Cultural Studies MA student Tugba Yavuz participated the workshop “Complexifying Gendered Victimhood During War and Transition: Gender, Vulnerabilities and Agency”, held in Bremen, Germany at University of Bremen on 27February 2019. The title of her talk was “How do the Memoirs of Atrocities Reveal and Transform the Self-Identity of Female Holocaust Survivors?”.
How Do the Memoirs of Atrocities Reveal and Transform the Self-Identity of Female Holocaust Survivors?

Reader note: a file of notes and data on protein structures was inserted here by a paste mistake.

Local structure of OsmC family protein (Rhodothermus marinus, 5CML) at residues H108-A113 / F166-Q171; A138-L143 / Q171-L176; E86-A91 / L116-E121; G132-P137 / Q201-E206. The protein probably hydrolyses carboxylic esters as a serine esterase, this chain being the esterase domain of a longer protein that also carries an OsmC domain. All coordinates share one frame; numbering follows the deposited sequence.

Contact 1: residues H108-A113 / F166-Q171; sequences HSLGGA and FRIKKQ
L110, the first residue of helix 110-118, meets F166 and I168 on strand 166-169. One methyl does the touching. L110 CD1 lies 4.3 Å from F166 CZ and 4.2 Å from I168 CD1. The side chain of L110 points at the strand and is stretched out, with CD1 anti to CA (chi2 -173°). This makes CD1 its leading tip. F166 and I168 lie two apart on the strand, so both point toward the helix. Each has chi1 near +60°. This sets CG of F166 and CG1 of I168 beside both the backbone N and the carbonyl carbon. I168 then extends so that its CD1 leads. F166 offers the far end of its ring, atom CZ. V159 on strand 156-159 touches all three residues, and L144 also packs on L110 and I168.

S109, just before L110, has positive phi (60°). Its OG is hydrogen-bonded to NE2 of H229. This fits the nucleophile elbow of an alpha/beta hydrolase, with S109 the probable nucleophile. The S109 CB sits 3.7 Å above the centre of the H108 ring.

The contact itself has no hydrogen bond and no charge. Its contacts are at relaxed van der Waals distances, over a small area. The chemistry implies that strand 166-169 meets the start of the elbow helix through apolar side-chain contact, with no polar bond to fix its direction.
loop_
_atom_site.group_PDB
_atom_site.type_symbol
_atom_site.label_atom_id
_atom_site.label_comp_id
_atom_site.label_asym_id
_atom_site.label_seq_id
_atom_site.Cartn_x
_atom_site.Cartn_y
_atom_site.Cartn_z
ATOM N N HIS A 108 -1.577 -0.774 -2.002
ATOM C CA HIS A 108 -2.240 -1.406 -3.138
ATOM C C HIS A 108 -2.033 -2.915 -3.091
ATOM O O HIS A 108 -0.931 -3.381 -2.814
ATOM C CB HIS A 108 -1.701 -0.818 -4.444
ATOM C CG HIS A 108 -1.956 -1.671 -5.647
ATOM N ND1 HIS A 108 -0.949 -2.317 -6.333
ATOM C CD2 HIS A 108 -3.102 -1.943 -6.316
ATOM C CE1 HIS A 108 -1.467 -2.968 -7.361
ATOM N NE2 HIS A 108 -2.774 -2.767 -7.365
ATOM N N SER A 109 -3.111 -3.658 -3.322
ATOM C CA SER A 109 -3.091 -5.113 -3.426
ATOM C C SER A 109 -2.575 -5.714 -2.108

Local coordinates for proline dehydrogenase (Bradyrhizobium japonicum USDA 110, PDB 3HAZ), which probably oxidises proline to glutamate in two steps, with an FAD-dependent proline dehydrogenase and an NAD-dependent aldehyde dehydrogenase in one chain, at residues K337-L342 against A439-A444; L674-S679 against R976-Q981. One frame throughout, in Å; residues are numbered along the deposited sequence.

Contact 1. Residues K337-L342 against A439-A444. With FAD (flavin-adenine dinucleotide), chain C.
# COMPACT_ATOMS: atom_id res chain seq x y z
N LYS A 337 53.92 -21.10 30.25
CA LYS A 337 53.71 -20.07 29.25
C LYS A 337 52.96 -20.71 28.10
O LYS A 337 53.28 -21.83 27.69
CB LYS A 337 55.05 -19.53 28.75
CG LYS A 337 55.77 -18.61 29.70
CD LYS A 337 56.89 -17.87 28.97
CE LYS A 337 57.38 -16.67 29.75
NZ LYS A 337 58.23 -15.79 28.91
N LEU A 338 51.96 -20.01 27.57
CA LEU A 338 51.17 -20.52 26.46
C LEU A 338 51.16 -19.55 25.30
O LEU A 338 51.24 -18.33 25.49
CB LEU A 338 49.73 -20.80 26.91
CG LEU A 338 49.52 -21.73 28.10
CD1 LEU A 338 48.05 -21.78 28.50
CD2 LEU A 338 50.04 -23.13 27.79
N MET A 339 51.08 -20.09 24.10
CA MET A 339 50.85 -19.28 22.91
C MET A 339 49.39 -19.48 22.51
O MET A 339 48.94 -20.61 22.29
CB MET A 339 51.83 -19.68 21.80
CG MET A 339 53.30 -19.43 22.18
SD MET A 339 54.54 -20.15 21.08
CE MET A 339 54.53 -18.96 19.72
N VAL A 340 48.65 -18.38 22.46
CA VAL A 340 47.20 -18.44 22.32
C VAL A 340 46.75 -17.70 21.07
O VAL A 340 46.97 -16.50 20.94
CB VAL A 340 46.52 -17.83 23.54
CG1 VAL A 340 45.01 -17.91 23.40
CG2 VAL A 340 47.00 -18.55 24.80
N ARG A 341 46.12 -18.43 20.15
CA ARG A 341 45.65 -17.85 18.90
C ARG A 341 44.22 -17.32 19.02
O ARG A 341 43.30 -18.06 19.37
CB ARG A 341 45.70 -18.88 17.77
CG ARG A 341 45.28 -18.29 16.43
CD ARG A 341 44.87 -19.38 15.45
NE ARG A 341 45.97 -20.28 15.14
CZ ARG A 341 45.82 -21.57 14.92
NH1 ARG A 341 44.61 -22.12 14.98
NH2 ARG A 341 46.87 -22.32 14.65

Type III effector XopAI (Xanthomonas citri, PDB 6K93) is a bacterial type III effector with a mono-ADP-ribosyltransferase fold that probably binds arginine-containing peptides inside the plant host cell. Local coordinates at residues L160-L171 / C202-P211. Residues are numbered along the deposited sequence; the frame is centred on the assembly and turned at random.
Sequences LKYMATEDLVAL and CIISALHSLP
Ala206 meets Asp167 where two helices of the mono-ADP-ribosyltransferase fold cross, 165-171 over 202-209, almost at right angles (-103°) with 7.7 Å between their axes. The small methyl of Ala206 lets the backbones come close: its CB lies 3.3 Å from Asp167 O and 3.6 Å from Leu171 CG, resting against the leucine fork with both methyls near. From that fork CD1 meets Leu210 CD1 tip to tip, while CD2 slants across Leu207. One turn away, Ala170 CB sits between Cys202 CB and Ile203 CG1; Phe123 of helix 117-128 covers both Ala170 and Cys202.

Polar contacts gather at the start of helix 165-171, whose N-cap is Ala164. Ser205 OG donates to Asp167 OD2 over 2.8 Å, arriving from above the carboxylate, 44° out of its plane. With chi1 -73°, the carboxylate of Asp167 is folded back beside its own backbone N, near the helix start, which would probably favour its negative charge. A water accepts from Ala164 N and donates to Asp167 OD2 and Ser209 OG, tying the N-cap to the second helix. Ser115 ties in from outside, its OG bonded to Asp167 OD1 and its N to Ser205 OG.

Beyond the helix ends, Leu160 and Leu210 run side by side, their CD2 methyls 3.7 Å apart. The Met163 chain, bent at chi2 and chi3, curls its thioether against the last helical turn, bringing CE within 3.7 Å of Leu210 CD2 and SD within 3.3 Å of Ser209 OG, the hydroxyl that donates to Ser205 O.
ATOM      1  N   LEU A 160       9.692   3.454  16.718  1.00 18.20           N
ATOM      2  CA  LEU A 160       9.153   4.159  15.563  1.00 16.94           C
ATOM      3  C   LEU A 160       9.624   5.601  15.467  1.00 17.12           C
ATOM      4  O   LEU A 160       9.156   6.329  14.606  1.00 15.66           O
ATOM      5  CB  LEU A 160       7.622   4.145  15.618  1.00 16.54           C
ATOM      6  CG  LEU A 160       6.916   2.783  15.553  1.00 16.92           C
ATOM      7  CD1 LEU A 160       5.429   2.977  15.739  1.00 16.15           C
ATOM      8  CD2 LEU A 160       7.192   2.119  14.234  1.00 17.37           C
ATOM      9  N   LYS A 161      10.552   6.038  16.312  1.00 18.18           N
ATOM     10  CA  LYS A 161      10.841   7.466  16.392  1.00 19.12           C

Abstract: Some Holocaust scholars insist that considering the Holocaust from a gender-related perspective leads to a comparison among the victims, and to a distraction from the unity of Nazi atrocities against the whole Jewish community. This has also been shared among some of the women survivors. For instance, during a Holocaust conference in 1979, the survivor Helen Fagin responds to the question “What about women?” with such a negation: “I do not want the Holocaust to be made secondary to feminism”. On the other hand, since the Holocaust has a psychological structure that is incomprehensible and ambiguous in which its very victims avert themselves, mostly women perceive their experiences as irrelevant and negligible, under the influence of the representation of the past within the post-Holocaust’s culture of remembrance. This paper seeks to discuss to what extent the literature turns into a practice for women to share their experiences of atrocities during the Second World War and the Holocaust - a practice to abandon the shield of silence through the memoirs. Considering women not only as mediators or translators of the story but also as the agents of history, this paper eventually discusses the survival rather than victimhood. It suggests that writing about the extraordinary pasts both reveals how they built their agency at the concentration camps via the various set of relationships among themselves, and alters how the female survivors share their experiences.